Public Group active 2 hours, 11 minutes ago
I think with his DNFs and lost running time in practices, Renault couldn’t have been as strong as they could have been.
But that’s what you get when you bring a rookie on board I guess…
Specially after MSC difficulties with the car.
With a driver consistent enought, the 2nd Renault would’ve got in the way of MSC, thus both getting points and pushing MSC out of the top 10.
And he’d picked points when Kubica retired.
For a car that started 2nd at Monaco and Spa, and 3rd at Suzuka, just scoring 4 times (just 1 top 5) it’s both dissapointing and ridiculous.
I’m reminded of Spa (quali I think?) when Petrov decided to see how slippery the kerbs were.
Quite slippery it seems!
Robert Kubica – 126
Vitaly Petrov – 19
Kamui Kobayashi – 32
Nico Hulkenberg – 22
It’s amazing to think Petrov and Kubica are the same age. Sure Kubica has had 4 years more experience but still the gap is ridiculous. If he keeps that drive I will be amazed, when he crashed in Brazil practice you could tell he was a man who knew he was going to lose his drive.
(Nothing to do with the thread but he was mentioned)
Schumacher, say what you will about him but the last few races have been great performances, I believe he’s on par with Nico now and will be a strong contender next year if the car is right. Don’t forget, Schumi had barely any testing before the season and had to deal with a fully fueled car, different aero, different tyres, and tracks he will only have tried in a simulator. If he matches Nico at Abu Dhabi it will be his best result of the season.
Kubica has spent all his racing career in europe driving single seaters and is in his 3rd year of F1. Petrov has spent his career in Russia Ice racing and in his first year of F1. There’s not a lot of legitimate comparison to make.
4 Mercedes GP 202
5 Renault 145
7 Nico Rosberg 130
8 Robert Kubica 126
9 Michael Schumacher 72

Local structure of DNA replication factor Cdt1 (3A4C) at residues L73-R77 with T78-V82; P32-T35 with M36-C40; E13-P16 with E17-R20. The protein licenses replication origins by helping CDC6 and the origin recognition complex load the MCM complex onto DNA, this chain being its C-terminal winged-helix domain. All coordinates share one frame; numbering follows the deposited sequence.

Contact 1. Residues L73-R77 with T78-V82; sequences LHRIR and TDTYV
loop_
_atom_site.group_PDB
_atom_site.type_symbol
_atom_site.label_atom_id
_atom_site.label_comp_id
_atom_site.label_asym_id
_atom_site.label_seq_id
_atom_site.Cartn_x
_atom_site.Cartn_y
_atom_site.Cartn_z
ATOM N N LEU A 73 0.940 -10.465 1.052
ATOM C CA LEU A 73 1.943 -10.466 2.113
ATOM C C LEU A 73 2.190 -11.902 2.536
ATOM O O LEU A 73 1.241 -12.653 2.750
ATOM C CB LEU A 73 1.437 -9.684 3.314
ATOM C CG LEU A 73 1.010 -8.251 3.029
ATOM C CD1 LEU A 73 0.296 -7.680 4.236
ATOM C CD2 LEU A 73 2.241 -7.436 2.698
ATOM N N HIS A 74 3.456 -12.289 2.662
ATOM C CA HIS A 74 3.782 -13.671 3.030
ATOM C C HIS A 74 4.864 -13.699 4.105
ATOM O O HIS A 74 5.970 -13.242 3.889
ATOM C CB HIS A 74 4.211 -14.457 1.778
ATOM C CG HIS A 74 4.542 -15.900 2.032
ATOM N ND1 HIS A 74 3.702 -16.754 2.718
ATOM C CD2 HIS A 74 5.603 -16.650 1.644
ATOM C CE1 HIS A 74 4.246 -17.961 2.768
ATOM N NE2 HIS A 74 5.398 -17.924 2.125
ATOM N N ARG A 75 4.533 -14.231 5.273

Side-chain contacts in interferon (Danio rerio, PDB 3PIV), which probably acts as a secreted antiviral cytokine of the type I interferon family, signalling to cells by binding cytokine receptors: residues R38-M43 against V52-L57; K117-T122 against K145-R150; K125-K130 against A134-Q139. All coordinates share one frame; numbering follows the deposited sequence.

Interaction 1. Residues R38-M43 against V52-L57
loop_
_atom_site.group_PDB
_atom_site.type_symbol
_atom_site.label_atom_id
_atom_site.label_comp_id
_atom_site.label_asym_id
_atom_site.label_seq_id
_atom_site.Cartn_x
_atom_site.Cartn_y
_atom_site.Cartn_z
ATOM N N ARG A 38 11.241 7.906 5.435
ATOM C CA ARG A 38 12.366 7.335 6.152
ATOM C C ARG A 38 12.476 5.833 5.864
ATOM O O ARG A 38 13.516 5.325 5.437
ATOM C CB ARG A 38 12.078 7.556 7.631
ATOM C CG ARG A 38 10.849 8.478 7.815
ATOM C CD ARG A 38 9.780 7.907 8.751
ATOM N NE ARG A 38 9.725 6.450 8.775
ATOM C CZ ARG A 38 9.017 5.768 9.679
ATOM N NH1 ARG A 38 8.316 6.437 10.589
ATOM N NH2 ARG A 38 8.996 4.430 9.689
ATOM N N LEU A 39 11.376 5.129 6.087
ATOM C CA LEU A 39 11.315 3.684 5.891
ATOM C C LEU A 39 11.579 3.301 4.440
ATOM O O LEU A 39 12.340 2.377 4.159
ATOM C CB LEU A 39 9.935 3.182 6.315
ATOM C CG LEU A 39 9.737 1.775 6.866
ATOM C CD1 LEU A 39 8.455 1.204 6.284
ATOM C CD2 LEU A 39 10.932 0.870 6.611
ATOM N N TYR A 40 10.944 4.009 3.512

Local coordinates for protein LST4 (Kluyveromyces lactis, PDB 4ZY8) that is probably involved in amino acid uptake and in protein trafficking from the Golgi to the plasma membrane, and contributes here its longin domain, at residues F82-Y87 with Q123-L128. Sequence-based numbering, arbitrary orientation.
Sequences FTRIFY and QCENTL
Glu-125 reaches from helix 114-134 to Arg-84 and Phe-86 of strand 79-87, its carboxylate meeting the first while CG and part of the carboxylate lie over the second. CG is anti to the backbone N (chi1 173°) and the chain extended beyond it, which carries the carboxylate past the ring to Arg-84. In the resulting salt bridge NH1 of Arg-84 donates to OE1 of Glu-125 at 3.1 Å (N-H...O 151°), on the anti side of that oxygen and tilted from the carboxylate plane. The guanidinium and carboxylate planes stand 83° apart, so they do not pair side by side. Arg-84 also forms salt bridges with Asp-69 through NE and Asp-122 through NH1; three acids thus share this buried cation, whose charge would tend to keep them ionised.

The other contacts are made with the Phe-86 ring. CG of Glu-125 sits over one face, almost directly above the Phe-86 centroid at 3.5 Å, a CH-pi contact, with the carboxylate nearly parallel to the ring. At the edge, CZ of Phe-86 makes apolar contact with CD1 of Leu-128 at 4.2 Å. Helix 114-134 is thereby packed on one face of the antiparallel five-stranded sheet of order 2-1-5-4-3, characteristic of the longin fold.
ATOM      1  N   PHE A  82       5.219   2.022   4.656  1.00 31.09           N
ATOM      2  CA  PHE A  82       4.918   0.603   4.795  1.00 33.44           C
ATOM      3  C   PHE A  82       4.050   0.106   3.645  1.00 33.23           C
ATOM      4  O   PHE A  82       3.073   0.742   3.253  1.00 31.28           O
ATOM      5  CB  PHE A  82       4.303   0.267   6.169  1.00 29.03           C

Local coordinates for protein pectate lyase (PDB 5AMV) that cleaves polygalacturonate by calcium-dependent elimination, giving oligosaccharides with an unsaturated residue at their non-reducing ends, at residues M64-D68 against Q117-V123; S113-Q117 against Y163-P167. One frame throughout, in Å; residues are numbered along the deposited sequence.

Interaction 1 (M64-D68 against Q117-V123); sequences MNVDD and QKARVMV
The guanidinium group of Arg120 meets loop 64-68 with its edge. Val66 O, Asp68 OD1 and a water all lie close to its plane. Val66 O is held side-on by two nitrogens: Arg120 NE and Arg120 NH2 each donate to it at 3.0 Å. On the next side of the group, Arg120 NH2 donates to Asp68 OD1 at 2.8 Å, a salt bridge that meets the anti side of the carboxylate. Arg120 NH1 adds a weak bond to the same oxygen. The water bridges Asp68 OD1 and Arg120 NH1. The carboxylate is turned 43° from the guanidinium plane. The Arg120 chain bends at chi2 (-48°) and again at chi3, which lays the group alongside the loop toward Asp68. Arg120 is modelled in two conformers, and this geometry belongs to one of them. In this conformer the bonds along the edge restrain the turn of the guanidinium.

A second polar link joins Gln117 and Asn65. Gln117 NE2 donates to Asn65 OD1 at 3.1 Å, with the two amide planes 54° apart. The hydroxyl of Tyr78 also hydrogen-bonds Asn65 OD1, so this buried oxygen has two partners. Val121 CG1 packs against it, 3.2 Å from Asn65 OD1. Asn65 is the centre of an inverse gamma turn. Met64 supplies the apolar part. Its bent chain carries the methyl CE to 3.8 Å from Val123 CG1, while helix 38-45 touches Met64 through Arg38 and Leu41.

15 Vitaly Petrov 19
So if say Glock had been in a Renault, how many points would he have gotten, 70-80? Almost definatley more than that, an that would have been enough for Renault to get fourth. No question Petrov has cost Renault fourth spot, lost them millions and therefore costs more than his sponsership probably brings.
However, if Mercedes had two drivers performing at full capacity for the whole season, Renault might never have got the chance, Michaels low scoring is what made Vitalys pathetic scoring so painfull.
I think Petrov undoubtedly cost them 4th place, but ask yourself this:
Before the season began, who honestly thought Renault were going to be anything other than a backmarker outfit, if they survived at all? Everybody.
Equally, who thought Schumacher was going to be so comprehensively beaten by Rosberg? Nobody.
The decision to take Petrov on was made when the team was in the abyss, not when it was battling for podiums in Monaco. It was the right decision then. Had Schumacher performed at Rosberg’s level, then Petrov’s mythical replacement wouldn’t have been able to make up the difference to Mercedes anyway.
Hairs, the decision was definitely made when they were in the abyss, but now that they’re not, hopefully they’ll recruit Glock to the seat he should’ve been in this year… That would also allow Virgin to hire D’Ambrosio and still retain Di Grassi.
Without Petrov’s money, it’s become apparent that Renault wouldn’t have been able to develop the car. It’s all well and good to throw out statistics comparing Kubica to the Russian, but you really should be comparing Renault to Mercedes. Mercedes have has both their cars (or all of their cars when just one made it) finish ahead of Renault in twelve races this season. Even if someone else in the second Renault, Mercedes would still be untouchable.
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